Collaboration with Fundación Migres
The awesome people I had the pleasure of working with in Tarifa were one of the brightest highlights of this experience. The scientists at Fundación Migres were so welcoming and generous with their immense knowledge. Their expertise, from the local systems to the evolutionary ecology of the area’s flora and fauna, was mind-blowing.
We delved deep into ecological relationships, I learned about the modern challenges faced by local wildlife, and explored the wide-ranging conservation efforts happening in southern Spain. One of the most fascinating topics I learned about was on the intricate evolution of migration, exploring the drivers of migratory behavior on both geological and contemporary time scales.
Guided by the local scientists, each day was like stepping into a world of endless discovery.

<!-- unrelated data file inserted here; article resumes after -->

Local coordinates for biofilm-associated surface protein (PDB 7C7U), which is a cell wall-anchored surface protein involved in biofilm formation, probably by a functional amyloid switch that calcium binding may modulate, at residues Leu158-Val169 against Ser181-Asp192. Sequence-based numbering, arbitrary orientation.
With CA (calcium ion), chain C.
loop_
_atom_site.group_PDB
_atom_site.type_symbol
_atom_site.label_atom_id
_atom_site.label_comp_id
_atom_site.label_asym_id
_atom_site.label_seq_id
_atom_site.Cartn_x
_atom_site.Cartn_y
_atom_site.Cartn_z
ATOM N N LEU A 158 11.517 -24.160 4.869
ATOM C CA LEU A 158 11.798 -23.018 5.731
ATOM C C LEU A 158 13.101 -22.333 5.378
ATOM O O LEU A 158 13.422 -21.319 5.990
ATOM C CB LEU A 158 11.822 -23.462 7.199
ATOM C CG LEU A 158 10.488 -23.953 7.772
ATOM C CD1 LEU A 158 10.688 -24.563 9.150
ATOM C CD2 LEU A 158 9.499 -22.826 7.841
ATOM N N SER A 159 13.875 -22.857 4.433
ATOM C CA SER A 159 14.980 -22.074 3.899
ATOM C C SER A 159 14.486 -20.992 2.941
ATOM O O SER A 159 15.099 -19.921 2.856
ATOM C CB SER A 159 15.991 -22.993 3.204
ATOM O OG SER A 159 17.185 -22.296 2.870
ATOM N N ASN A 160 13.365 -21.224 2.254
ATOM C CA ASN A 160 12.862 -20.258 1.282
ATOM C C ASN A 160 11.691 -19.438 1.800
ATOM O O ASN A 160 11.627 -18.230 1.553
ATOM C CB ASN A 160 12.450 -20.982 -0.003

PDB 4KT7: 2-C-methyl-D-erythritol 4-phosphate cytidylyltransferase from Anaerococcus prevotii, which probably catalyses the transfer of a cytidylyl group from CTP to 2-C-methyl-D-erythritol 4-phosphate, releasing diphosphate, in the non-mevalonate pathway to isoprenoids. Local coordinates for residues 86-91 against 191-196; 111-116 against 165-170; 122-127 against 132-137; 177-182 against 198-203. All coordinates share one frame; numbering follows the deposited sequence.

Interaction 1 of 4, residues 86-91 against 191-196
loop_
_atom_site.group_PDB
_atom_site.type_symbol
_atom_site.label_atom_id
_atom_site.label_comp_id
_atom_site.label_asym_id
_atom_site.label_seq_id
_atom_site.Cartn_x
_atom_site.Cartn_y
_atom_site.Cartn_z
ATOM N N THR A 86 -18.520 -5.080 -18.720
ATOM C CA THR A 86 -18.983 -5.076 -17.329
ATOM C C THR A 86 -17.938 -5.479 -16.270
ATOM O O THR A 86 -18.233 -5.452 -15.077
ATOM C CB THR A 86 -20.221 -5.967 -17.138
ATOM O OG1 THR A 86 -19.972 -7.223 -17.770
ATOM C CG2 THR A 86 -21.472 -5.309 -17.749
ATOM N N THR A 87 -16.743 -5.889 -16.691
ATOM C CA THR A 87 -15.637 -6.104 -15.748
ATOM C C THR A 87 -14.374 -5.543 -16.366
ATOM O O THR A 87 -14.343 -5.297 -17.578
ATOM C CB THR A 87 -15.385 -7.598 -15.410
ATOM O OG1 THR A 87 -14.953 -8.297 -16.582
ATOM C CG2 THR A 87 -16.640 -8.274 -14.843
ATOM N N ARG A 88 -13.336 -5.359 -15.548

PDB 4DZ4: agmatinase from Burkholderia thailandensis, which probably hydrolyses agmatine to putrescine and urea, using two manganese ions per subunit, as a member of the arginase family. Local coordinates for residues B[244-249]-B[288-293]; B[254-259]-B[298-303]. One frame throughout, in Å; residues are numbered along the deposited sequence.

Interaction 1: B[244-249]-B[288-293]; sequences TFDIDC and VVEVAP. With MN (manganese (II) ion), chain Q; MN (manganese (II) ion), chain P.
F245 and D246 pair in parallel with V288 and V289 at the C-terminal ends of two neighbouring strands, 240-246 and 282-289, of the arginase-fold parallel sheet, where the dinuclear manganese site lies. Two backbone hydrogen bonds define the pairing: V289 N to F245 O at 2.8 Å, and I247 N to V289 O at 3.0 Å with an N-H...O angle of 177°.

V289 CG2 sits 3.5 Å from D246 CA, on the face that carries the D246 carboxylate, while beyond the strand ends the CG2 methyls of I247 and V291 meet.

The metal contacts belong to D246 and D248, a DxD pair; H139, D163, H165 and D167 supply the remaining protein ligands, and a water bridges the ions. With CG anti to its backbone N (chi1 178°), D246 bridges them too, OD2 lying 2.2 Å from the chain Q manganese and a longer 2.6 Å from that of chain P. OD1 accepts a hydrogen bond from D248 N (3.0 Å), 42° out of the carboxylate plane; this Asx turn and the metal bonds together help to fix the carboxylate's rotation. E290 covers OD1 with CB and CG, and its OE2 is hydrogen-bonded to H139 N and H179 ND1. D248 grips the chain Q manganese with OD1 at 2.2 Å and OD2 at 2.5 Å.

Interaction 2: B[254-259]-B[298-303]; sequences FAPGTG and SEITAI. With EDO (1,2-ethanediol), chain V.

The work I did over the course of my internship was diverse and exciting. It began on Isla de Tarifa, the southernmost point of Spain and the European continent.
This island was a peaceful outdoor “office”, with views of Morocco in the distance.
I counted shearwaters, seabirds, cetaceans, and whales that migrate along the strait between the Atlantic and Mediterranean.
As the weeks went on, I had the opportunity to participate in a variety of research work, including monitoring a supplemental feeding station for Egyptian Vultures and contributing to the reintroduction projects for Osprey and Spanish Imperial Eagles.